Lauren Kendzierski had enough on her plate. By the time she decided to turn her homebrewing habit into something commercial, she was already managing a 10-acre farm with an orchard and vineyard, running the popular food truck and catering business Chanterelle To Go, wholesaling her farm-to-freezer meals at stores in Western Mass and Connecticut, and foraging some work as a culinary business consultant.

But just as certain trees grow from shared root systems, Kendzierski is finding that her homemade wild ales — which began appearing this spring at Black Rabbit Farm in Southwick — are connected in simple, nourishing ways with everything else the farm produces.

“I like being able to make beautiful, healthy, locally-sourced, awesome food and not charge a million dollars for it,” she says. “The beer was a logical next step.”

Black Rabbit Wild Ales are bottled and sold at the new farm store, Black Rabbit Provisions, which also sells jams, pickles, tomato sauces, hot sauces, pestos, soups, and other seasonal items. It’s the kind of good food, good beer synergy that breweries on active commercial farms are especially good at. Black Rabbit joins the brewery at Outlook Farm in Westhampton in this category, and we can only hope a trend will catch on.

The ales at Black Rabbit Farm are light, crisp beers with a tart finish that pair nicely with food. “Brewed in small batches using locally-sourced grain and hops with our own estate-grown fruit and aromatics,” reads Black Rabbit’s website, “each ale is naturally fermented and aged to showcase the finest flavor in each ingredient.”

Kendzierski, 37, has been homebrewing for four or five years, but she’s been in the food and restaurant world for her whole adult life. Born in West Springfield, she got a degree in culinary journalism from UMass Amherst and moved to New York City, where she joined the French Culinary Institute and ran and opened several restaurants.

Having returned to the Valley several years ago, Kendzierski now runs Black Rabbit Farm with a small staff, plus friendly assistance from neighbors and friends (bottling night at the farm, for example, has become a community event).

“The way we make beer is not the way other breweries typically go about making beer,” she says. “We look at it more from a food standpoint. The farm is a cool place where people can come and eat natural foods. It’s really about the amazing ingredients, and just minimally processing them. The beer we treat the same way.”

The beer offerings break out into three categories: farmhouse ales that are crafted from a single recipe and individually flavored, wild ales aged for a minimum of 12 months, and a line of barrel-aged ales for the farm’s occasional quirky projects and experiments.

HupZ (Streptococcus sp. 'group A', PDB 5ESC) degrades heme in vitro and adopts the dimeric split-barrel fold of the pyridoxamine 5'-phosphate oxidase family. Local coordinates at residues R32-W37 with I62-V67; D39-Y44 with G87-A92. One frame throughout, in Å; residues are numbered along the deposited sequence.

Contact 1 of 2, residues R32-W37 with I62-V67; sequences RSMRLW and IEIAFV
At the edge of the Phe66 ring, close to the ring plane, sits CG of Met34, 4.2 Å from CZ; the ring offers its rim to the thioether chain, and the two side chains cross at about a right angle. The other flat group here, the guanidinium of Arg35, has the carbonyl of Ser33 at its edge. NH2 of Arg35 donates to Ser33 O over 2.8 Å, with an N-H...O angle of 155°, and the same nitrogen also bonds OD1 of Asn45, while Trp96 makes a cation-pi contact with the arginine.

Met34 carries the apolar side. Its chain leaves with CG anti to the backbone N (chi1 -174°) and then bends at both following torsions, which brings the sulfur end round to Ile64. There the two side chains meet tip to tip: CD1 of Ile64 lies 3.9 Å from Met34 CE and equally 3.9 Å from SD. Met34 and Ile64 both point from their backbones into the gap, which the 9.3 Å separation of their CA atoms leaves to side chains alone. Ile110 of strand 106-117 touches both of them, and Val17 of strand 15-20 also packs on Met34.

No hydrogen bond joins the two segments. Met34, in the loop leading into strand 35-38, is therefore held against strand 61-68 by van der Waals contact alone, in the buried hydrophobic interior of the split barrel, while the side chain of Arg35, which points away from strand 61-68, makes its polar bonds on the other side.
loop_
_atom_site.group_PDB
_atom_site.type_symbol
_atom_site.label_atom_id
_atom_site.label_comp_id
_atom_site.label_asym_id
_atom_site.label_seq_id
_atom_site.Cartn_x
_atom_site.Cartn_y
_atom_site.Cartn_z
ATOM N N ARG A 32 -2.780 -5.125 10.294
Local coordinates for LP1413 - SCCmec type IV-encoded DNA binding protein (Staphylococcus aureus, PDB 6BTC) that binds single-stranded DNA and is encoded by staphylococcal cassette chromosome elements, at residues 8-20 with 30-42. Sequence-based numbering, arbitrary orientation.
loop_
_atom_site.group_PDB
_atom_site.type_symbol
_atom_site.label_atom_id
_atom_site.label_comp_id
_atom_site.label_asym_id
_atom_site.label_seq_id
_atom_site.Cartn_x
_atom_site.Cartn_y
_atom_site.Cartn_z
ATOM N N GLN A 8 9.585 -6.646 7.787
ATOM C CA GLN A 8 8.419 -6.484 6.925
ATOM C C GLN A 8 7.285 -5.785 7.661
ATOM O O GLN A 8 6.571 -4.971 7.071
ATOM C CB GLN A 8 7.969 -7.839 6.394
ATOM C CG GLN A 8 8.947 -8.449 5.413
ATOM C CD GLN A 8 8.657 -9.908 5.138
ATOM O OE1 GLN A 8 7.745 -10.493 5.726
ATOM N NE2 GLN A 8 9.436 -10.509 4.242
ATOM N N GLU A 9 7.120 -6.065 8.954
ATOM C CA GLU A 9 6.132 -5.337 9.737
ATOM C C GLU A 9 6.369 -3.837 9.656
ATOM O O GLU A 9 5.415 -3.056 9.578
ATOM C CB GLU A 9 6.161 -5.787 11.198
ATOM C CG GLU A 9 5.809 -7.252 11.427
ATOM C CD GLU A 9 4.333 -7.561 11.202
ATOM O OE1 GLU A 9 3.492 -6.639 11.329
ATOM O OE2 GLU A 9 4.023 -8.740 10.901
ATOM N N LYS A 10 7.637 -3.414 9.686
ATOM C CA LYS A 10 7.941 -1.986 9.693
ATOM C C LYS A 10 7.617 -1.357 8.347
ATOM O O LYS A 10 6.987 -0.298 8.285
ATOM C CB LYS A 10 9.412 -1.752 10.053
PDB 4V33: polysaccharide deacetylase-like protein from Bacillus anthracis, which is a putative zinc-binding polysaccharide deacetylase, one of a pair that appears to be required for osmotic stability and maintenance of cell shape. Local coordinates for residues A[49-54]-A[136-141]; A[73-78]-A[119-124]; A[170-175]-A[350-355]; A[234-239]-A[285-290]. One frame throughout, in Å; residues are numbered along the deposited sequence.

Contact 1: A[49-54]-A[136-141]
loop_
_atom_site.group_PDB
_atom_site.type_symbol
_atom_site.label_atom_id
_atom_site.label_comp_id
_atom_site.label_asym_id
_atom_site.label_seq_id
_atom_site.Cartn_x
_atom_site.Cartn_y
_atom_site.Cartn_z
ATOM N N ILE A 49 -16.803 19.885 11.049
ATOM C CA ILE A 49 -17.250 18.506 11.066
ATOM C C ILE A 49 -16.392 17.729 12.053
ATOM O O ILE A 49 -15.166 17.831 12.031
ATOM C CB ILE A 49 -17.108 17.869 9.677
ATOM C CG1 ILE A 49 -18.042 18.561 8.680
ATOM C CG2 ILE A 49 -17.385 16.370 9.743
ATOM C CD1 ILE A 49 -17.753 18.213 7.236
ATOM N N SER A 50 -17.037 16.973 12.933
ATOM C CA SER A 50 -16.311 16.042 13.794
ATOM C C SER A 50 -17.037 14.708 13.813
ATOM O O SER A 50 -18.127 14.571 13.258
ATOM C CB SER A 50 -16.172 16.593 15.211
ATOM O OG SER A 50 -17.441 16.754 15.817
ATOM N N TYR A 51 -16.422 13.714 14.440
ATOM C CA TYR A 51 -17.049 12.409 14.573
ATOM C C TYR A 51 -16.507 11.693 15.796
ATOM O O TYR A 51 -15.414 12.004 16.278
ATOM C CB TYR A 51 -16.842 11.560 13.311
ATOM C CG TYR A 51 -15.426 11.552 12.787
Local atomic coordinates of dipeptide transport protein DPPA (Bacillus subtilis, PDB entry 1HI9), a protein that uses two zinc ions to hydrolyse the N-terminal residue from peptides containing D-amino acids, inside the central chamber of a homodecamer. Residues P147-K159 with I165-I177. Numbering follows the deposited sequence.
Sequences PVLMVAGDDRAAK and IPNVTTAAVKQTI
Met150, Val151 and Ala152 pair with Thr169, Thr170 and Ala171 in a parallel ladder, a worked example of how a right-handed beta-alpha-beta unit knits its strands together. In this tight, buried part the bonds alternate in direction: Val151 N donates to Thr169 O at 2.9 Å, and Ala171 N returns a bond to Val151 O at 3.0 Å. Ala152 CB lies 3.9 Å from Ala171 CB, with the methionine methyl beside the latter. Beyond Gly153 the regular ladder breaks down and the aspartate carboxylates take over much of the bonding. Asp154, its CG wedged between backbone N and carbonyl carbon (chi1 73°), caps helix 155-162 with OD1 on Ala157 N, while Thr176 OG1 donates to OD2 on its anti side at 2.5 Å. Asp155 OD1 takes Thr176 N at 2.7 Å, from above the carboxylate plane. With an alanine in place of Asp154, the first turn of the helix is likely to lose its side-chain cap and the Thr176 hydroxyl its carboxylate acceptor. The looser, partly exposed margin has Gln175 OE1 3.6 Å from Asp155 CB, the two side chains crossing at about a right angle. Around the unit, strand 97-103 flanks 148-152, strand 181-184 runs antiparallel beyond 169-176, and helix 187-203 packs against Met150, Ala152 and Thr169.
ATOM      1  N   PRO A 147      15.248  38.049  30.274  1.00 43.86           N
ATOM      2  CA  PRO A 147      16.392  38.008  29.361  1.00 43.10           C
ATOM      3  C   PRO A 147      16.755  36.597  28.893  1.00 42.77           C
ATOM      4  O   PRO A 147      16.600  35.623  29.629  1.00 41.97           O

“The farmhouse ales are our signature line,” says Kendzierski. “We kettle-sour those in stainless steel with a blend of yeast.” The three perennial ales in this category, priced at $12 per 750-milliliter bottle, are a barrel-aged ale called All Cooped Up that is bottle-conditioned with maple syrup, and ales made with either Concord grapes or elderberries grown on the farm. For Father’s Day, Kendzierski will debut a strawberry knotweed beer. A blueberry-blackberry beer is also on the way. “These are light, effervescent, tangy, not-so-crazy sour,” she says.

Black Rabbit brews limited-edition wild ales during the winter, to be aged and then bottled later this fall. “We just picked and chopped some rhubarb and threw it in there,” Kendzierski says about one of these wild ales. “We grow some esoteric fruits on the farm, like ground cherries and huckleberries. We hope to have a field of cranberries next year, so we’ll do a Lambic-style cranberry beer. We’re also picking honeysuckle and elderflower, which we’ll put into a golden ale, so the yeast from the flowers and all of the aromas will really add to that.”

Some additional barrel-aged ales were done this year only, she adds. “We wanted to have a little more variety, until our wild stuff was available.” For St. Patrick’s Day, the farm released a smoky, bourbon barrel-aged Irish stout. On June 13, Black Rabbit will begin selling three more ales: a dry huckleberry farmhouse ale aged in a wine barrel for 10 months and on fruit for four months; an “ancient ale” made with honey, raisins, coriander, and saffron; and a 60-gallon batch of orange cream ale made with a case of fresh zested and juiced oranges.

“For me, everything is about letting the ingredients talk,” says Kendzierski. “I don’t make anything with an expectation of what it’s going to be, outside of wanting the ingredients to really shine.”

Fans of sour beers and wild ales will grasp the appeal of ingredients like this. Craft beer fans who prefer stronger, maltier, hazier, or hop-heavy styles may see this cornucopia of fruits and spices as a little too off-the-map.

But the bubbly borderlines between fruits, grains, and other fermented crops can be mysterious, and provide an opportunity for play. At times, the flavors that characterize certain sours and wild ales as opposed to, say, wines can be hard to distinguish.